Of local celebrities of whom Rouen gratefully preserves the remembrance, a foremost place must be given to the brothers Corneille. In the Rue de la Pie an inscription records the position of the now demolished house where Pierre and Thomas Corneille were born. 'The latter would have won for himself a lasting fame by his undoubted talent, but he is overshadowed by his brother, the immortal author of "The Cid” and “Polyeucte.” In the Rue des Bons Enfans stands the house in which the amiable philosopher Fontenelle was born. He was the nephew of Corneille ; his father, Le Bovier de Fontenelle, having married Marthe Corneille, sister of the great poet. Man of science, philosopher, poet, and general writer, he lived for a hundred years all but a month, and occupied a fauteuil at the Academy for sixty years without exciting the envy or enmity of any of his colleagues. In the Rue aux Ours was born, in 1775, the illustrious French composer Boieldien, and in 1785 the celebrated chemist Dulong, who in the course of his experiments lost one eye and two fingers in the cause of science. Commemorative inscriptions point out the two houses. In the Rue des Juifs is similarly indicated the house where the French painter Jouvenet was born, in April, 1644. A street leading from the Quai de Paris to the Place St. Marc
is named after him. Armand Carrel, founder of Le National, the first journalist of his age, and the “very Bayard of Republican journalism,” was born at Rouen in 1800. He was killed in a duel in July, 1836. At the end of the Suspension Bridge is a house given by the town to the family of Louis Brune, a man who made it his special mission to plunge into the Seine and save drowning persons. Many lives were saved by his exertions. Whilst alluding to these reminiscences of individuals we may mention that when Charles II. and his companion Wilmot fled from England, they had great difficulty, on account of the state of their clothes, in gaining admittance to an inn in the fish-market, and narrowly escaped being given in charge to the police as a pair of thieves. It was at Rouen that Lord Chancellor Edward Hyde Clarendon died after his seven years' exile from his native land.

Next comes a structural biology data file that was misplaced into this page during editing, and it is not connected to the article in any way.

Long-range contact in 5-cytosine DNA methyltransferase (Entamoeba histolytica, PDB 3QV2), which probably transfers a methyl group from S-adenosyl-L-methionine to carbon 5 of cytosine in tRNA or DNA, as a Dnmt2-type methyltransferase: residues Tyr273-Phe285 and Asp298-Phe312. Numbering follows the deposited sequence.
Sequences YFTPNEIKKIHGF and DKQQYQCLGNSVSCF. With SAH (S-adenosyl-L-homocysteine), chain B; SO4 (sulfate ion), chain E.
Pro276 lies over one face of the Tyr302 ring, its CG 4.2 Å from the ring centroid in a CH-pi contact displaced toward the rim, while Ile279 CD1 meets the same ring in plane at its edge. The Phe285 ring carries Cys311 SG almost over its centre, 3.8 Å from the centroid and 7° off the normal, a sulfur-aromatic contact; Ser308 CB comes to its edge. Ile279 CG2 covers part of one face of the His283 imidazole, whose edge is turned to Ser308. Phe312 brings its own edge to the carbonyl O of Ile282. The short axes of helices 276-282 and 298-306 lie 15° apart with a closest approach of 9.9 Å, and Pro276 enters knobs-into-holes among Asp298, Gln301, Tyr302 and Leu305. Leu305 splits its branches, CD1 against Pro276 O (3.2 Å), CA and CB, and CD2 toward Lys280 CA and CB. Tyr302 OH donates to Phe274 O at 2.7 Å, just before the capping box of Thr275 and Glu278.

We have already spoken of the Jardin de St. Ouen; there are some other spaces in the city laid out in a similar manner. Where the broad Rue de l'Hôtel de Ville cuts the Rue Jeanne d'Arc is the Jardin de Solferino, with its green turf and beds of flowers, mimic lakes, mimic rocks, hired chairs, and a band of music at certain hours. The Jardin des Plantes, on the other side of the river, is a fine park, an enjoyable place for a ramble by ordinary visitors, and an invaluable aid to the studies of the Schools of Botany and Arboriculture.
The first bridge across the Seine at Rouen was built in 1167 by Queen Matilda, the daughter of Henry I. It was destroyed in the middle of the fifteenth century, and a bridge of boats for a long period was the only means of communication between the two shores. The present stone bridge was built in 1829, the first stone being laid by King Louis Philippe. The bridge of boats was replaced by a suspension bridge 650 feet in length in 1836.
The stone bridge crosses near the extremity of the Ile de la Croix, and the view from that point has been already described. Here stands, upon a pedestal of Carrara marble, supported by a mass of granite, a bronze statue of Pierre Corneille, the model for which was the work of the sculptor David d'Angers. The cost of the statue was defrayed by public subscription, and its solemn inauguration took place on October 19th, 1834. Opposite the statue stretches the little narrow island of la Croix—the “Mabille” of Rouen -containing a pretty garden known as Tivoli Normand, devoted to al-fresco pleasures.
On the opposite side of the river lies the extensive suburb of St. Sever. It contains numerous factories and tall chimneys, wharves, barracks, docks, lunatic asylums, reformatory schools, slaughter-houses, gas-works, and so forth. It is a very busy place, and on the outskirts are great numbers of comfortable houses of well-to-do citizens. The modern Church of St. Sever, constructed in 1838, in the Renaissance style, took the place of an earlier erection, dating from 1538, which also was preceded by buildings of far greater antiquity. It is said that in the reign of Richard the Fearless, the grandson of Rollo, two priests set out on a pilgrimage from Rouen to a church situated in a forest near St. Michael, in which the sepulchre of St. Sever, a former Bishop of Avranches, was situated. The monks became possessed with a desire to obtain the saint's body, and plotted together how they might carry out their design. They were overheard, and the priest was informed of their intentions. Being thus frustrated, the monks returned to